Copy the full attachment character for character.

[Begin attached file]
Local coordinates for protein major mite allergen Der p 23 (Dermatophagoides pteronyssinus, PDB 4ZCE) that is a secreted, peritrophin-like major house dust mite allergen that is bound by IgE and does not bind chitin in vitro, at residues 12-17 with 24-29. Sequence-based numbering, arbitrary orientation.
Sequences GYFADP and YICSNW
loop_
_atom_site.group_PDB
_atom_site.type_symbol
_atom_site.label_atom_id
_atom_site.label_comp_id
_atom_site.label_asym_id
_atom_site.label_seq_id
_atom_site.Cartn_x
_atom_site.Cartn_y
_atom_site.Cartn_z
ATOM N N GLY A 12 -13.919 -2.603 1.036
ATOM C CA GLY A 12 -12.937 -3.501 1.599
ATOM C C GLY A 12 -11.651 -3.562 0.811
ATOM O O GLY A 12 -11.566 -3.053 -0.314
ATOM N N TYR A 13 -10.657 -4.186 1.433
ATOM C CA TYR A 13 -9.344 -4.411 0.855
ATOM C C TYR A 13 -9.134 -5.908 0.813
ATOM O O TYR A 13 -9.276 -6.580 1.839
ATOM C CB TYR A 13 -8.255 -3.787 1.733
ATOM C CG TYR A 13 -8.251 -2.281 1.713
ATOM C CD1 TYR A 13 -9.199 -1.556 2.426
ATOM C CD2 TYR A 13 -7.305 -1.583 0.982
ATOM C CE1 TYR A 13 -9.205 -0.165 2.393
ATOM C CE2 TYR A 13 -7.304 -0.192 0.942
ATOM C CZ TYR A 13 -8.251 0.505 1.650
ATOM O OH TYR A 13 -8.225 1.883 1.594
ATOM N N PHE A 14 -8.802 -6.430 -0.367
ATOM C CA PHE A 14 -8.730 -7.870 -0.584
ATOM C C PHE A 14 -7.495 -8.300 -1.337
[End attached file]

Local coordinates for protein major mite allergen Der p 23 (Dermatophagoides pteronyssinus, PDB 4ZCE) that is a secreted, peritrophin-like major house dust mite allergen that is bound by IgE and does not bind chitin in vitro, at residues 12-17 with 24-29. Sequence-based numbering, arbitrary orientation.
Sequences GYFADP and YICSNW
loop_
_atom_site.group_PDB
_atom_site.type_symbol
_atom_site.label_atom_id
_atom_site.label_comp_id
_atom_site.label_asym_id
_atom_site.label_seq_id
_atom_site.Cartn_x
_atom_site.Cartn_y
_atom_site.Cartn_z
ATOM N N GLY A 12 -13.919 -2.603 1.036
ATOM C CA GLY A 12 -12.937 -3.501 1.599
ATOM C C GLY A 12 -11.651 -3.562 0.811
ATOM O O GLY A 12 -11.566 -3.053 -0.314
ATOM N N TYR A 13 -10.657 -4.186 1.433
ATOM C CA TYR A 13 -9.344 -4.411 0.855
ATOM C C TYR A 13 -9.134 -5.908 0.813
ATOM O O TYR A 13 -9.276 -6.580 1.839
ATOM C CB TYR A 13 -8.255 -3.787 1.733
ATOM C CG TYR A 13 -8.251 -2.281 1.713
ATOM C CD1 TYR A 13 -9.199 -1.556 2.426
ATOM C CD2 TYR A 13 -7.305 -1.583 0.982
ATOM C CE1 TYR A 13 -9.205 -0.165 2.393
ATOM C CE2 TYR A 13 -7.304 -0.192 0.942
ATOM C CZ TYR A 13 -8.251 0.505 1.650
ATOM O OH TYR A 13 -8.225 1.883 1.594
ATOM N N PHE A 14 -8.802 -6.430 -0.367
ATOM C CA PHE A 14 -8.730 -7.870 -0.584
ATOM C C PHE A 14 -7.495 -8.300 -1.337